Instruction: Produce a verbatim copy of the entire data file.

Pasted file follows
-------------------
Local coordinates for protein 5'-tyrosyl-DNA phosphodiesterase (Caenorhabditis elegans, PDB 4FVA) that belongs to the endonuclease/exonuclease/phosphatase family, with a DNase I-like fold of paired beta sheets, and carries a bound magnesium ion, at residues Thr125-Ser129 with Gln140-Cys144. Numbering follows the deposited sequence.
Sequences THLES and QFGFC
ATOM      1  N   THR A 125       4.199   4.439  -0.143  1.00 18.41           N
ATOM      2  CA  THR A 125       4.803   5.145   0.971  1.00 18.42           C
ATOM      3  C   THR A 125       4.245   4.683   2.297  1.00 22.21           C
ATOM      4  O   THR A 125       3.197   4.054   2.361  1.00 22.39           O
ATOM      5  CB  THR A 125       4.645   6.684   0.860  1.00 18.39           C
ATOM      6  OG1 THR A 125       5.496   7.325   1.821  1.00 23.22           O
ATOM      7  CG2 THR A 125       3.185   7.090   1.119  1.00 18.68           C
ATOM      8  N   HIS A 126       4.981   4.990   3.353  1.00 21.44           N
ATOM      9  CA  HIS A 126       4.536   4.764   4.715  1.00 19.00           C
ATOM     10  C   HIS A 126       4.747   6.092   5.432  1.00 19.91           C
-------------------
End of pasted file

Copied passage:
Local coordinates for protein 5'-tyrosyl-DNA phosphodiesterase (Caenorhabditis elegans, PDB 4FVA) that belongs to the endonuclease/exonuclease/phosphatase family, with a DNase I-like fold of paired beta sheets, and carries a bound magnesium ion, at residues Thr125-Ser129 with Gln140-Cys144. Numbering follows the deposited sequence.
Sequences THLES and QFGFC
ATOM      1  N   THR A 125       4.199   4.439  -0.143  1.00 18.41           N
ATOM      2  CA  THR A 125       4.803   5.145   0.971  1.00 18.42           C
ATOM      3  C   THR A 125       4.245   4.683   2.297  1.00 22.21           C
ATOM      4  O   THR A 125       3.197   4.054   2.361  1.00 22.39           O
ATOM      5  CB  THR A 125       4.645   6.684   0.860  1.00 18.39           C
ATOM      6  OG1 THR A 125       5.496   7.325   1.821  1.00 23.22           O
ATOM      7  CG2 THR A 125       3.185   7.090   1.119  1.00 18.68           C
ATOM      8  N   HIS A 126       4.981   4.990   3.353  1.00 21.44           N
ATOM      9  CA  HIS A 126       4.536   4.764   4.715  1.00 19.00           C
ATOM     10  C   HIS A 126       4.747   6.092   5.432  1.00 19.91           C